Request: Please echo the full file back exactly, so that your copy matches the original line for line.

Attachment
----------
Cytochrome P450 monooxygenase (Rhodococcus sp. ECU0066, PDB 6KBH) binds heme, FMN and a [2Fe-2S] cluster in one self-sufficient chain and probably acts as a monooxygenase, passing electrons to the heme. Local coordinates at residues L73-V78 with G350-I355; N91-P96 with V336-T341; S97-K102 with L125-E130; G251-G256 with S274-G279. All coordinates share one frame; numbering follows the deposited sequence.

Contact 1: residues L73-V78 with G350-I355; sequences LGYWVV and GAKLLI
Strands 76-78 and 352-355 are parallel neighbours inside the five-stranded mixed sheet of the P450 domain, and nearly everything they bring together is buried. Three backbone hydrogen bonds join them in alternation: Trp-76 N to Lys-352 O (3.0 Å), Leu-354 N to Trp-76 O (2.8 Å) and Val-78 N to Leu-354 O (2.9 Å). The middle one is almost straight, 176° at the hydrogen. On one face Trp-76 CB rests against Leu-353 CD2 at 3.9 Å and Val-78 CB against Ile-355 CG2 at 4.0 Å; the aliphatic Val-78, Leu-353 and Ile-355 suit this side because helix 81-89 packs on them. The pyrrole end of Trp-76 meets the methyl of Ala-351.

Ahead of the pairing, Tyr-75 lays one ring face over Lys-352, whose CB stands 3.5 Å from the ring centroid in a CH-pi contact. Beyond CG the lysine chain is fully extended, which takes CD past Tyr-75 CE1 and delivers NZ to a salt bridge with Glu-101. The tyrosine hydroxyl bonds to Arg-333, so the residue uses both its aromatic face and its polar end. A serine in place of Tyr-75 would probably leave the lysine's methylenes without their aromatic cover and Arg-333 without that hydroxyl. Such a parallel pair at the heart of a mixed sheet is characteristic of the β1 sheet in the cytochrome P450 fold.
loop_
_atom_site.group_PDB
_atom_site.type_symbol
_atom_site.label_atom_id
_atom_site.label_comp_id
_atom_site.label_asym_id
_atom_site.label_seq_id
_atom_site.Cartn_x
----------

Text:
Cytochrome P450 monooxygenase (Rhodococcus sp. ECU0066, PDB 6KBH) binds heme, FMN and a [2Fe-2S] cluster in one self-sufficient chain and probably acts as a monooxygenase, passing electrons to the heme. Local coordinates at residues L73-V78 with G350-I355; N91-P96 with V336-T341; S97-K102 with L125-E130; G251-G256 with S274-G279. All coordinates share one frame; numbering follows the deposited sequence.

Contact 1: residues L73-V78 with G350-I355; sequences LGYWVV and GAKLLI
Strands 76-78 and 352-355 are parallel neighbours inside the five-stranded mixed sheet of the P450 domain, and nearly everything they bring together is buried. Three backbone hydrogen bonds join them in alternation: Trp-76 N to Lys-352 O (3.0 Å), Leu-354 N to Trp-76 O (2.8 Å) and Val-78 N to Leu-354 O (2.9 Å). The middle one is almost straight, 176° at the hydrogen. On one face Trp-76 CB rests against Leu-353 CD2 at 3.9 Å and Val-78 CB against Ile-355 CG2 at 4.0 Å; the aliphatic Val-78, Leu-353 and Ile-355 suit this side because helix 81-89 packs on them. The pyrrole end of Trp-76 meets the methyl of Ala-351.

Ahead of the pairing, Tyr-75 lays one ring face over Lys-352, whose CB stands 3.5 Å from the ring centroid in a CH-pi contact. Beyond CG the lysine chain is fully extended, which takes CD past Tyr-75 CE1 and delivers NZ to a salt bridge with Glu-101. The tyrosine hydroxyl bonds to Arg-333, so the residue uses both its aromatic face and its polar end. A serine in place of Tyr-75 would probably leave the lysine's methylenes without their aromatic cover and Arg-333 without that hydroxyl. Such a parallel pair at the heart of a mixed sheet is characteristic of the β1 sheet in the cytochrome P450 fold.
loop_
_atom_site.group_PDB
_atom_site.type_symbol
_atom_site.label_atom_id
_atom_site.label_comp_id
_atom_site.label_asym_id
_atom_site.label_seq_id
_atom_site.Cartn_x